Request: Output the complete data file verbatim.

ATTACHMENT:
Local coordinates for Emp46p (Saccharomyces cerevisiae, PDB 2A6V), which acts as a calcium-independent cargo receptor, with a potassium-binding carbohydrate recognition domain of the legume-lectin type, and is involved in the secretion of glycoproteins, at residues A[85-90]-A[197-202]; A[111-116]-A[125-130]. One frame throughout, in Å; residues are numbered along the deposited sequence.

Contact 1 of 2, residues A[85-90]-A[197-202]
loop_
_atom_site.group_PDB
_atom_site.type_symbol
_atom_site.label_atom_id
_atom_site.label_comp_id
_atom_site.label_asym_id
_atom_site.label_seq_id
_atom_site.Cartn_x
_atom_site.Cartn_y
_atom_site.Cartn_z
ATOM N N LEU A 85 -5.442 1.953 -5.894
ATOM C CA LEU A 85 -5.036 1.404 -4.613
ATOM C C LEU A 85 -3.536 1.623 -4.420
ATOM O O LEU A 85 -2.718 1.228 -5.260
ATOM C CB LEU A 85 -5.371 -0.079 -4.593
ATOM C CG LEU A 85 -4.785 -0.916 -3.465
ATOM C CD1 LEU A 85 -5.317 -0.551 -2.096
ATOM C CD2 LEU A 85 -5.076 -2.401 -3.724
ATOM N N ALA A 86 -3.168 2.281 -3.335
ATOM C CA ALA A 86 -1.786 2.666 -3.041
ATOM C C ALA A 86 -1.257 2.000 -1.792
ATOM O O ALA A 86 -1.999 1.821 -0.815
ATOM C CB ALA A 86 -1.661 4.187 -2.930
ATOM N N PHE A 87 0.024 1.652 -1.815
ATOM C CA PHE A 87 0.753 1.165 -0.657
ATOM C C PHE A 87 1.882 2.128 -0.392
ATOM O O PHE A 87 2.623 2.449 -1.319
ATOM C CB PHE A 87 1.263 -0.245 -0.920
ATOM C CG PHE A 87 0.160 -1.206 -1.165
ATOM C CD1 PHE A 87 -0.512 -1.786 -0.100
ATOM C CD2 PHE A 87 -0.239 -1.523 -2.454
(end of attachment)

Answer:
Local coordinates for Emp46p (Saccharomyces cerevisiae, PDB 2A6V), which acts as a calcium-independent cargo receptor, with a potassium-binding carbohydrate recognition domain of the legume-lectin type, and is involved in the secretion of glycoproteins, at residues A[85-90]-A[197-202]; A[111-116]-A[125-130]. One frame throughout, in Å; residues are numbered along the deposited sequence.

Contact 1 of 2, residues A[85-90]-A[197-202]
loop_
_atom_site.group_PDB
_atom_site.type_symbol
_atom_site.label_atom_id
_atom_site.label_comp_id
_atom_site.label_asym_id
_atom_site.label_seq_id
_atom_site.Cartn_x
_atom_site.Cartn_y
_atom_site.Cartn_z
ATOM N N LEU A 85 -5.442 1.953 -5.894
ATOM C CA LEU A 85 -5.036 1.404 -4.613
ATOM C C LEU A 85 -3.536 1.623 -4.420
ATOM O O LEU A 85 -2.718 1.228 -5.260
ATOM C CB LEU A 85 -5.371 -0.079 -4.593
ATOM C CG LEU A 85 -4.785 -0.916 -3.465
ATOM C CD1 LEU A 85 -5.317 -0.551 -2.096
ATOM C CD2 LEU A 85 -5.076 -2.401 -3.724
ATOM N N ALA A 86 -3.168 2.281 -3.335
ATOM C CA ALA A 86 -1.786 2.666 -3.041
ATOM C C ALA A 86 -1.257 2.000 -1.792
ATOM O O ALA A 86 -1.999 1.821 -0.815
ATOM C CB ALA A 86 -1.661 4.187 -2.930
ATOM N N PHE A 87 0.024 1.652 -1.815
ATOM C CA PHE A 87 0.753 1.165 -0.657
ATOM C C PHE A 87 1.882 2.128 -0.392
ATOM O O PHE A 87 2.623 2.449 -1.319
ATOM C CB PHE A 87 1.263 -0.245 -0.920
ATOM C CG PHE A 87 0.160 -1.206 -1.165
ATOM C CD1 PHE A 87 -0.512 -1.786 -0.100
ATOM C CD2 PHE A 87 -0.239 -1.523 -2.454